A great feature here is the toggle which allows the switch between LED and silicon diodes. The LED has a lot of headroom for dynamic playing, which the silicon is in your face like a brick wall of sound. There’s not much subtlety here. Hard rock and metal only!
Electro Harmonix Bass Soul Food Bass Distortion
What’s good: Transparent overdrive with no fuzziness
Not so good: Might be too mild for some rock and metal
In terms of distortion pedals, Bass Soul Food sits squarely in the “overdrive” category. That means that it boosts the signal and adds character with a little breakup.
It simulates the sound of an overdriven tube amp without having to reach that type of volume. Bear in mind the effect is overall subtle, you’ll want to pair it with other pedals to really see it shine.
It can bring out the best in other pedals that are downstream from it.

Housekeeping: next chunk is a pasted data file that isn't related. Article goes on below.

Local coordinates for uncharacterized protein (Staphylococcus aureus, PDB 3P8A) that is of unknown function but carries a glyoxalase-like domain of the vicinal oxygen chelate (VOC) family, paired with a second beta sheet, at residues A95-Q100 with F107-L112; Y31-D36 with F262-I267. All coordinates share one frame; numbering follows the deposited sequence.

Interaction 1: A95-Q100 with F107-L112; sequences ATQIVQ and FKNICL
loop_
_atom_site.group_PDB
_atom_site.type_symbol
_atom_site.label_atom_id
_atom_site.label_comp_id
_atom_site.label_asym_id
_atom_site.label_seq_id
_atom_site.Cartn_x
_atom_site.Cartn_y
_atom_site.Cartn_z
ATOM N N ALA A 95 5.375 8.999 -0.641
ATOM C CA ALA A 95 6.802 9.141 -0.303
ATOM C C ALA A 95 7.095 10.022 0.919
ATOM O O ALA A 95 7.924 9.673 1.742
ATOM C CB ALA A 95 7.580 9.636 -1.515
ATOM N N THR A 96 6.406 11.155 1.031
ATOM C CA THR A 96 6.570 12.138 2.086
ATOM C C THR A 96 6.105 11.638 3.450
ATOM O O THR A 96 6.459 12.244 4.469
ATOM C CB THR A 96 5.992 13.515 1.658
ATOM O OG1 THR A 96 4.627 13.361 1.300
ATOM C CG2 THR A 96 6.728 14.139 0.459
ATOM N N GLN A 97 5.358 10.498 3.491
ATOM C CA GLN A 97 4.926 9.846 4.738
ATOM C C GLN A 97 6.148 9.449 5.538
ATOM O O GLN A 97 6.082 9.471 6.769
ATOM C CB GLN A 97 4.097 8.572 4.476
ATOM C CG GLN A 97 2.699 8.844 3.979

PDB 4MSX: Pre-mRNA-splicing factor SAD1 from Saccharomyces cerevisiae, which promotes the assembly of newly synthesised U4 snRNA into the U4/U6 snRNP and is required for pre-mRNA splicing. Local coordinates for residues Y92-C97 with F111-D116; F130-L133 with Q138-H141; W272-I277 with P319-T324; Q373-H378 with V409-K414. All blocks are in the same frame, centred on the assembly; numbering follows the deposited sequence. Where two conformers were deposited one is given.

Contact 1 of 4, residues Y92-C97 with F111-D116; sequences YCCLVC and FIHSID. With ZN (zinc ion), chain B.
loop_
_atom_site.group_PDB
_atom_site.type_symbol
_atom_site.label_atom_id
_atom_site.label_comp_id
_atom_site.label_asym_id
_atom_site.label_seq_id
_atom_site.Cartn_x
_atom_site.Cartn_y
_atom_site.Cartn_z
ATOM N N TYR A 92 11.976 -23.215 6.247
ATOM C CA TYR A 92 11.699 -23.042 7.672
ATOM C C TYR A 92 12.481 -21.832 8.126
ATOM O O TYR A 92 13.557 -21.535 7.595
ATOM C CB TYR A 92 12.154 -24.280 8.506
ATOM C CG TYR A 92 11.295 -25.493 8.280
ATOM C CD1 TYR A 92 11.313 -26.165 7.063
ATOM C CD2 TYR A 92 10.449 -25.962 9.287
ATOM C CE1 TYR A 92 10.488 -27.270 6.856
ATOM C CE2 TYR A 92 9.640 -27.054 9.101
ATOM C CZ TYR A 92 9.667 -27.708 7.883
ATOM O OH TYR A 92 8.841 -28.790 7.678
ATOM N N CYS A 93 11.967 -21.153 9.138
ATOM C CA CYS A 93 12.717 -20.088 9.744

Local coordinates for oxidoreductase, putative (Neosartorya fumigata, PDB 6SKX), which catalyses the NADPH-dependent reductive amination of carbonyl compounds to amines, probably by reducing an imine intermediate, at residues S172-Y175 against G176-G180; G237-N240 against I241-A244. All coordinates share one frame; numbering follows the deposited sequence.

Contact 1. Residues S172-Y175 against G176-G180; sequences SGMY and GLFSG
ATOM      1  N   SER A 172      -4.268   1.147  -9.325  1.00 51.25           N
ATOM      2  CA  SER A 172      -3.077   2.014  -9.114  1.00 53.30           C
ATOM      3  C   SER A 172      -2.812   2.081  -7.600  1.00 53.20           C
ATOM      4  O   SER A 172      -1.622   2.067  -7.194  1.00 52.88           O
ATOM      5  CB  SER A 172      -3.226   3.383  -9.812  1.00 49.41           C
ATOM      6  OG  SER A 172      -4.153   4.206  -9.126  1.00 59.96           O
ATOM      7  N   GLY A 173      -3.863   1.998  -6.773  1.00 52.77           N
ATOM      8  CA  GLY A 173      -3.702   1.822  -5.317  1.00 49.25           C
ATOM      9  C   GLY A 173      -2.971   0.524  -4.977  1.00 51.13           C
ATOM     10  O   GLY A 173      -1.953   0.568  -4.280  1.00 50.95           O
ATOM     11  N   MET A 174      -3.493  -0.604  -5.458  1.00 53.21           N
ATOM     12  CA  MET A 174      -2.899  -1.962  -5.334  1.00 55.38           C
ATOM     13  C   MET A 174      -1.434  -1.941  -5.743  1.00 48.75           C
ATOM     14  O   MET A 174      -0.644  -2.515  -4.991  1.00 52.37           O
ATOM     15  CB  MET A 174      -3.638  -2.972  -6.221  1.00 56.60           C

Tech 21 RIP Red Ripper
What’s good: 3 band eq, low pass filter,
Not so good: Synth settings are interesting but leave some to be desired
The Tech 21 RIP boasts a lot of features for bass distortion. It’s always exciting to hear all the new types of sounds pedal makers are coming up with these days.
The thing to note on this guy is the RIP knob, a parameter that generates all manner of curious synth sounds. While those were fun, they didn’t quite match up to dedicated synth pedals.
However, with a three-band eq and low pass filter to shape the sound, this pedal is worthy even if we disregard the synth effects.
Darkglass Electronics Microtubes B7K Ultra
What’s good: More tone shaping options than virtually any bass pedal on the market
Not so good: Pricey, not a standalone distortion pedal
This is the ultra version of the Microtubes pedal I ranked as the best. It takes the processor from that one and adds a ton of tone-shaping options – this is actually a bass preamp pedal.
There are four EQ knobs, with two of them having toggle switches to choose which frequency to boost. It has the excellent tone and versatility of its smaller brother.
A super nice feature is the dedicated footswitch for distortion. If it is off, it can be used just as an EQ/ boost pedal. This is great for live gigs to switch between sections of songs.